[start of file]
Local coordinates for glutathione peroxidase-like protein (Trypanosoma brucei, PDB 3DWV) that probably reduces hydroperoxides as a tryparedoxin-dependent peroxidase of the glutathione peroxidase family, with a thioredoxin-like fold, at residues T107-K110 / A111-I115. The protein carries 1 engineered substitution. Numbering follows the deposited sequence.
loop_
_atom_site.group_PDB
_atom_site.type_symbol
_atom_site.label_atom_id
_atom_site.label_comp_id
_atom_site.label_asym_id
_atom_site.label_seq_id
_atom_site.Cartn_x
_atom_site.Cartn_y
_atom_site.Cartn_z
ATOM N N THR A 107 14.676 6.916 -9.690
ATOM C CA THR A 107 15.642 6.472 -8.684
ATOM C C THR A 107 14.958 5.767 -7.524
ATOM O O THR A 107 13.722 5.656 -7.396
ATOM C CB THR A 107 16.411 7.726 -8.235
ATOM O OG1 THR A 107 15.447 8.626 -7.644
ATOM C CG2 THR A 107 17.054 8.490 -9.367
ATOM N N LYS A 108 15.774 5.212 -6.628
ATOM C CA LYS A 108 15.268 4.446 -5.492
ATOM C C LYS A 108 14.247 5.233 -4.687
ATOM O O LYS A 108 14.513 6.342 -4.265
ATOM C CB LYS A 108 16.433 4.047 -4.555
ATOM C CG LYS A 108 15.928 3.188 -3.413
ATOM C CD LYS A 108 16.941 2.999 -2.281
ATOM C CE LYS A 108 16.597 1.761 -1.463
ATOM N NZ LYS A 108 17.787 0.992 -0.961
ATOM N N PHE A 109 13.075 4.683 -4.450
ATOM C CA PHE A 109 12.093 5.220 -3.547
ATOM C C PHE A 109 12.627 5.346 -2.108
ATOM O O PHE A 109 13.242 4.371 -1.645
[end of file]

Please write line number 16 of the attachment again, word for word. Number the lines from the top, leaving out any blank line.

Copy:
ATOM C CB THR A 107 16.411 7.726 -8.235